Historic Centre of Rome, the Properties of the Holy See in that City Enjoying Extraterritorial Rights and San Paolo Fuori le Mura
Building with white columns in the lower floor and Christian paintings on the walls of the upper floor.
 Holy See; Rome, Lazio,  Italy
41°53′25″N 12°29′32″E / 41.89028°N 12.49222°E / 41.89028; 12.49222 (Historic Centre of Rome, the Properties of the Holy See in that City Enjoying Extraterritorial Rights and San Paolo Fuori le Mura)
70031485000000000001,485 (3,670)91; 1980;[26] i, ii, iii, iv, viRome, center of the Roman Empire and later, from the 4th century, of the Christian world is home to a large number of major monuments of antiquity. Included in the site are also religious and public buildings of the Holy See.[27]
Historic Centre of San GimignanoA small town dominated by many tall stone towers..San Gimignano, Province of Siena, Tuscany,  Italy
43°28′5″N 11°2′30″E / 43.46806°N 11.04167°E / 43.46806; 11.04167 (Historic Centre of San Gimignano)
700114000000000000014 (35)550; 1990; i, iii, ivSmall medieval hill town noted for its tower-houses of which 14 survive.[28]
Historic Centre of SienaA large square surrounded by multi-storied buildings. One of the buildings has a tall and narrow tower.City and Province of Siena, Tuscany,  Italy
43°19′7″N 11°19′54″E / 43.31861°N 11.33167°E / 43.31861; 11.33167 (Historic Centre of Siena)
7002170000000000000170 (420); buffer zone 9,907 (24,480)717; 1995; i, ii, ivExceptional medieval city that has preserved its gothic appearance from the 12th to 15th century.[29]
Historic Centre of the City of PienzaNarrow street and three-storied houses.Pienza, Province of Siena, Tuscany,  Italy
43°4′37″N 11°40′43″E / 43.07694°N 11.67861°E / 43.07694; 11.67861 (Historic Centre of the City of Pienza)
70004410000000000004.41 (10.9)789; 1996; i, ii, ivOn decision of Pope Pius II Pienza was chosen in 1459 to be the first city to be transformed according to Renaissance Humanist ideas of urban design.[30]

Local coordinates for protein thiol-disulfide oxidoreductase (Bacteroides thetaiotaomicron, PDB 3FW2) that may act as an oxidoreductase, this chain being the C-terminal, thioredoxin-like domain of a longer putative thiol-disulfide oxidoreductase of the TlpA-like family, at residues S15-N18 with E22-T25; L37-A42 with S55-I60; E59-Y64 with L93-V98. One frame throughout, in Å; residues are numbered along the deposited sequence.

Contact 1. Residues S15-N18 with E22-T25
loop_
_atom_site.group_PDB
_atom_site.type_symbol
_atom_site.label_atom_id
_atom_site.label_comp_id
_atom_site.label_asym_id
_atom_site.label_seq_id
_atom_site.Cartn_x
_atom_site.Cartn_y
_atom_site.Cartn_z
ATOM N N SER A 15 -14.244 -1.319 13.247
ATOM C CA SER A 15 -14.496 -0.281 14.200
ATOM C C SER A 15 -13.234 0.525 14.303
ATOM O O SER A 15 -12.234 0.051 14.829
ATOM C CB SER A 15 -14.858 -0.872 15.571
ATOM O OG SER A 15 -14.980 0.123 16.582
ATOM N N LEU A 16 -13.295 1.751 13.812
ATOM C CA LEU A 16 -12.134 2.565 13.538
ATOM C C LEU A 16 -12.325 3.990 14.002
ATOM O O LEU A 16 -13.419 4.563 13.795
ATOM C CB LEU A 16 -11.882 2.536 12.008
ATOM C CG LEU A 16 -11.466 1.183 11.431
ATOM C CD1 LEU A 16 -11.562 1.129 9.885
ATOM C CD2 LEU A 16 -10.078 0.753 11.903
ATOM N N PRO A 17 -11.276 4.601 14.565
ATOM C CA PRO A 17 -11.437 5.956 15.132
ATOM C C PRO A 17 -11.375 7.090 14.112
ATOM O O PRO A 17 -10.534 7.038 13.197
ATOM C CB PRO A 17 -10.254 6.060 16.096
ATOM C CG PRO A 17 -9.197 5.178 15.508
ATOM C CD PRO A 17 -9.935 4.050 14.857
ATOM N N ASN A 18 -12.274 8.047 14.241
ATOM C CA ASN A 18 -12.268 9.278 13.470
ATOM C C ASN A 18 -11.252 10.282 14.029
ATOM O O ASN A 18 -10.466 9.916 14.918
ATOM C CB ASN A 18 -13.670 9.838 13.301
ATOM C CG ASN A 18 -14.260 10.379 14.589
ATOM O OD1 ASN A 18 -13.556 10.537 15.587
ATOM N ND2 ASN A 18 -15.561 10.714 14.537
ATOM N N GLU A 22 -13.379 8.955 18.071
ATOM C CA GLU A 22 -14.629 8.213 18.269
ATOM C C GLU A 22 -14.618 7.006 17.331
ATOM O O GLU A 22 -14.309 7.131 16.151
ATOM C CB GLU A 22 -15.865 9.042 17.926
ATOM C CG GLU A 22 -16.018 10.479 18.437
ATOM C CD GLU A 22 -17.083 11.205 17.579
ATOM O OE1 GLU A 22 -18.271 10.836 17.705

Historic Centre of UrbinoA large palace in a city.Province of Pesaro, Marche,  Italy
43°43′30″N 12°38′0″E / 43.72500°N 12.63333°E / 43.72500; 12.63333 (Historic Centre of Urbino)
700129000000000000029 (72); buffer zone 3,609 (8,920)828; 1998; ii, ivSmall hill town with exceptional Renaissance architecture dated to a short period of cultural flowering in the 15th century.[31]
Isole Eolie (Aeolian Islands)A group of volcanic islands.Southern Tyrrhenian Sea,  Italy
38°29′16″N 14°56′44″E / 38.48778°N 14.94556°E / 38.48778; 14.94556 (Isole Eolie (Aeolian Islands))
70031216000000000001,216 (3,000)908; 2000; viiiThis archipelago features prominently in the science and education of the field of vulcanology, containing classical features of volcanic landforms.[32]
Late Baroque Towns of the Val di Noto (South-Eastern Sicily)
White baroque church.
Provinces of Catania, Ragusa and Syracuse, Sicily,  Italy
36°53′35.5″N 15°4′8″E / 36.893194°N 15.06889°E / 36.893194; 15.06889 (Late Baroque Towns of the Val di Noto (South-Eastern Sicily))
7002113000000000000113 (280); buffer zone 306 (760)1024; 2002; i, ii, iv, vEight towns (Caltagirone, Militello Val di Catania, Catania, Modica, Noto, Palazzolo, Ragusa and Scicli) rebuilt after destruction in the 1693 earthquake, representing the pinnacle of late Baroque art in Europe.[33]
Longobards in Italy. Places of the power (568-774 A.D.)
Basilica of San Salvatore in Brescia.
 Italy
46°5′39″N 13°25′59″E / 46.09417°N 13.43306°E / 46.09417; 13.43306 (Longobards in Italy. Places of the power (568-774 A.D.))
700114000000000000014 (35); buffer zone 306 (760)1318; 2011; ii, iii, viMonasteries, churches and fortresses associated with the Longobards who settled in Italy from the 6th to the 8th century. The site is spread over seven towns in Italy (Brescia, Cividale del Friuli, Castelseprio, Spoleto, Campello sul Clitunno, Benevento and Monte Sant'Angelo). Its architecture marks a synthesis of various styles and the transition to the Middle Ages.[34]